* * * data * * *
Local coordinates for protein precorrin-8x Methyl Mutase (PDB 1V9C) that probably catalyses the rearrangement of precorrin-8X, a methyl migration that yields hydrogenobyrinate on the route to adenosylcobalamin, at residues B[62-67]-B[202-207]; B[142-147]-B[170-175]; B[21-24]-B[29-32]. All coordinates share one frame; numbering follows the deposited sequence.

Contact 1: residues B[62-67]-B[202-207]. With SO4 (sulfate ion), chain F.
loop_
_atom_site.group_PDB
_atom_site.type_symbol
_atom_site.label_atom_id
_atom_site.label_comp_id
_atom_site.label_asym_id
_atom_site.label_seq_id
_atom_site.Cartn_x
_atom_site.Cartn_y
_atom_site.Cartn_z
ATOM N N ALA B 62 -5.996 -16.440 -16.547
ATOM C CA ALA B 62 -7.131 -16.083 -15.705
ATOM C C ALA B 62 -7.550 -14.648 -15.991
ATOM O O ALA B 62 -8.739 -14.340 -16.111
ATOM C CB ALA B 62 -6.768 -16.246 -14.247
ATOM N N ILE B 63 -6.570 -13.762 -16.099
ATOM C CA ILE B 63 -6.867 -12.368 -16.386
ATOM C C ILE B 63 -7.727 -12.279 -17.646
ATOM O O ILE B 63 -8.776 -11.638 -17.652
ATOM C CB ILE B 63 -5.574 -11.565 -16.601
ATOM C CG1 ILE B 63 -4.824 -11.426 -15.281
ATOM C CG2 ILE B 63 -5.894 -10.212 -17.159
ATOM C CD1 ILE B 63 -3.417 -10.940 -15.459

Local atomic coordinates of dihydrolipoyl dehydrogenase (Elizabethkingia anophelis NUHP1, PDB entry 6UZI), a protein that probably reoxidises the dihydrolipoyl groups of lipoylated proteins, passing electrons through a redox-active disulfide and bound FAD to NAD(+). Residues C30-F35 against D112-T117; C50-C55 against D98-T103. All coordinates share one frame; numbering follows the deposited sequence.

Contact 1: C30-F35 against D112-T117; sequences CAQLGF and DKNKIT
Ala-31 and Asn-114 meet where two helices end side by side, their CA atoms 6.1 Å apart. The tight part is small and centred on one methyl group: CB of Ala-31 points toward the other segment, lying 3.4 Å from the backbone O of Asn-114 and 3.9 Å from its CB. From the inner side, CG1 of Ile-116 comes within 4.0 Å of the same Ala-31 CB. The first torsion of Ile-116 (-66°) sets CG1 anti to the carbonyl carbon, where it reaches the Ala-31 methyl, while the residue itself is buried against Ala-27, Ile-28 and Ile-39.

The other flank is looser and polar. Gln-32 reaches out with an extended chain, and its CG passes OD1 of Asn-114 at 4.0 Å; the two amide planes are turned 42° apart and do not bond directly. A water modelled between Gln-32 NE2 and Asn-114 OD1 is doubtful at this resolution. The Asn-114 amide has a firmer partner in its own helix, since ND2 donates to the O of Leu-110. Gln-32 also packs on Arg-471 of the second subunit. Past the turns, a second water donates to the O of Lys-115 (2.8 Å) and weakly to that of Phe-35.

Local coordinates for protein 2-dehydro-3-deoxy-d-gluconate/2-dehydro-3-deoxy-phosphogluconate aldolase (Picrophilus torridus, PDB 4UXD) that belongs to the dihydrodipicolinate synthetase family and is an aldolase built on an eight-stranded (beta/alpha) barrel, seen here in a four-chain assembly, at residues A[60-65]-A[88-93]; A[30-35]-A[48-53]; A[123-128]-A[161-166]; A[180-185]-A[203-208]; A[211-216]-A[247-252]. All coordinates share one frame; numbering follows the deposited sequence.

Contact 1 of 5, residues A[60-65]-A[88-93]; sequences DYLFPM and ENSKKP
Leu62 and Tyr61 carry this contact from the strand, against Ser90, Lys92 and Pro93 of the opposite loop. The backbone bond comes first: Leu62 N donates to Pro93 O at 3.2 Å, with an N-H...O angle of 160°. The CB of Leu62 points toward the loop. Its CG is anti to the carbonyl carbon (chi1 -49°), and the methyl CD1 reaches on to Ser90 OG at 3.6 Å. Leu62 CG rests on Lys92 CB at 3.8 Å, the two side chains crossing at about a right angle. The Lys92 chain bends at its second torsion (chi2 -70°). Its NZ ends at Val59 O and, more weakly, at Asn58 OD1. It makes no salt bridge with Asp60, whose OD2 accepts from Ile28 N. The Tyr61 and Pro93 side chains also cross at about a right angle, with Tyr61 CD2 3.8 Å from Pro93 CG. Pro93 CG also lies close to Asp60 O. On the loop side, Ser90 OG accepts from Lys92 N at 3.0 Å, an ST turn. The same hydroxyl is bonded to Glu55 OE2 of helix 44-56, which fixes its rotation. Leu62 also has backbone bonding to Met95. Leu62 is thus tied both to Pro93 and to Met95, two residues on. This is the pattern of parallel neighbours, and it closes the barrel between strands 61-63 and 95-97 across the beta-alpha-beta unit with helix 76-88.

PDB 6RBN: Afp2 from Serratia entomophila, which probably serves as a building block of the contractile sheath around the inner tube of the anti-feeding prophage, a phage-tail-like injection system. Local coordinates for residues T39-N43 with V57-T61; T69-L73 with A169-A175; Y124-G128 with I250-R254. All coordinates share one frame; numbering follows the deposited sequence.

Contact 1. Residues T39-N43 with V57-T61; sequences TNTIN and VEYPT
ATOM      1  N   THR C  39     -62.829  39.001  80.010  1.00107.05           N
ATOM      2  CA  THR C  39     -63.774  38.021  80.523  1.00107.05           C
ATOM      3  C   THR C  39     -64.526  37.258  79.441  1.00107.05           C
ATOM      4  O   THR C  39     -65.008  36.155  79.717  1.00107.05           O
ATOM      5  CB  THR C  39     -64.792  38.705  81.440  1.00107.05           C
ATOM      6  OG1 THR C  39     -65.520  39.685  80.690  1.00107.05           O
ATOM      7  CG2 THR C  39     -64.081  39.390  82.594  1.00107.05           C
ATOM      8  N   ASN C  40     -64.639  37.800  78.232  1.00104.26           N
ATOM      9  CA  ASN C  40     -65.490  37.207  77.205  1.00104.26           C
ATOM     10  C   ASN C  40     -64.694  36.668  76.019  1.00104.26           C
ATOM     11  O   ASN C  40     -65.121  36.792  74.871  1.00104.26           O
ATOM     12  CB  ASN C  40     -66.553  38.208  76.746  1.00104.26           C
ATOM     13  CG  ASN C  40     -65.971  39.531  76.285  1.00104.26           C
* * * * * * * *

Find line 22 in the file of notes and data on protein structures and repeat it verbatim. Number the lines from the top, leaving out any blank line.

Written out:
ATOM C CB ILE B 63 -5.574 -11.565 -16.601